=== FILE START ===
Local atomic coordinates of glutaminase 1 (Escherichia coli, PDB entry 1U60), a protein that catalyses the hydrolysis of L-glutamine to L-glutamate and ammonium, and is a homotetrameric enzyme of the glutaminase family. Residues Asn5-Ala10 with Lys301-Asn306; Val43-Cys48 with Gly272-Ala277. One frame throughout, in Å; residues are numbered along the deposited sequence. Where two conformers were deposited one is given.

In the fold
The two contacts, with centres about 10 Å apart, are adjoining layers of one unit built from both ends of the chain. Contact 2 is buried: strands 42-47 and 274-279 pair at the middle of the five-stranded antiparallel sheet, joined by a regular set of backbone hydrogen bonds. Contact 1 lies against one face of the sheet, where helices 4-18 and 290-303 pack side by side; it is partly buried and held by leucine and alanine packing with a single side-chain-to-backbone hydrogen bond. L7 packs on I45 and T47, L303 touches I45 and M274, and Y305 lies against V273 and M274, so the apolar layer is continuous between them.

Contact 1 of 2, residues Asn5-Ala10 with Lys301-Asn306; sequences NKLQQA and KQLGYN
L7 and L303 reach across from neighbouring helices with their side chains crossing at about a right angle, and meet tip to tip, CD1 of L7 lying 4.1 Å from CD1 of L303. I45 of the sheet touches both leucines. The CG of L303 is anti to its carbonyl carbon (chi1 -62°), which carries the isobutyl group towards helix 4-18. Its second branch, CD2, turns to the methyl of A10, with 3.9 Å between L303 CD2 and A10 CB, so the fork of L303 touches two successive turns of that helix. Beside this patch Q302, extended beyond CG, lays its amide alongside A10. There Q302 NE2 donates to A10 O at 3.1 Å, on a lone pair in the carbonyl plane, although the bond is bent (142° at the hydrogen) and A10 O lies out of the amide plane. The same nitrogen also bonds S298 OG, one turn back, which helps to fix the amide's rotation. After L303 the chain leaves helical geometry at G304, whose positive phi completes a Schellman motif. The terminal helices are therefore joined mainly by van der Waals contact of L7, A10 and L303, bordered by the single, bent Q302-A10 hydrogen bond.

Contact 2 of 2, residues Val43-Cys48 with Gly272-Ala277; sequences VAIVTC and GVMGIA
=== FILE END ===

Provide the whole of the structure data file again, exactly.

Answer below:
Local atomic coordinates of glutaminase 1 (Escherichia coli, PDB entry 1U60), a protein that catalyses the hydrolysis of L-glutamine to L-glutamate and ammonium, and is a homotetrameric enzyme of the glutaminase family. Residues Asn5-Ala10 with Lys301-Asn306; Val43-Cys48 with Gly272-Ala277. One frame throughout, in Å; residues are numbered along the deposited sequence. Where two conformers were deposited one is given.

In the fold
The two contacts, with centres about 10 Å apart, are adjoining layers of one unit built from both ends of the chain. Contact 2 is buried: strands 42-47 and 274-279 pair at the middle of the five-stranded antiparallel sheet, joined by a regular set of backbone hydrogen bonds. Contact 1 lies against one face of the sheet, where helices 4-18 and 290-303 pack side by side; it is partly buried and held by leucine and alanine packing with a single side-chain-to-backbone hydrogen bond. L7 packs on I45 and T47, L303 touches I45 and M274, and Y305 lies against V273 and M274, so the apolar layer is continuous between them.

Contact 1 of 2, residues Asn5-Ala10 with Lys301-Asn306; sequences NKLQQA and KQLGYN
L7 and L303 reach across from neighbouring helices with their side chains crossing at about a right angle, and meet tip to tip, CD1 of L7 lying 4.1 Å from CD1 of L303. I45 of the sheet touches both leucines. The CG of L303 is anti to its carbonyl carbon (chi1 -62°), which carries the isobutyl group towards helix 4-18. Its second branch, CD2, turns to the methyl of A10, with 3.9 Å between L303 CD2 and A10 CB, so the fork of L303 touches two successive turns of that helix. Beside this patch Q302, extended beyond CG, lays its amide alongside A10. There Q302 NE2 donates to A10 O at 3.1 Å, on a lone pair in the carbonyl plane, although the bond is bent (142° at the hydrogen) and A10 O lies out of the amide plane. The same nitrogen also bonds S298 OG, one turn back, which helps to fix the amide's rotation. After L303 the chain leaves helical geometry at G304, whose positive phi completes a Schellman motif. The terminal helices are therefore joined mainly by van der Waals contact of L7, A10 and L303, bordered by the single, bent Q302-A10 hydrogen bond.

Contact 2 of 2, residues Val43-Cys48 with Gly272-Ala277; sequences VAIVTC and GVMGIA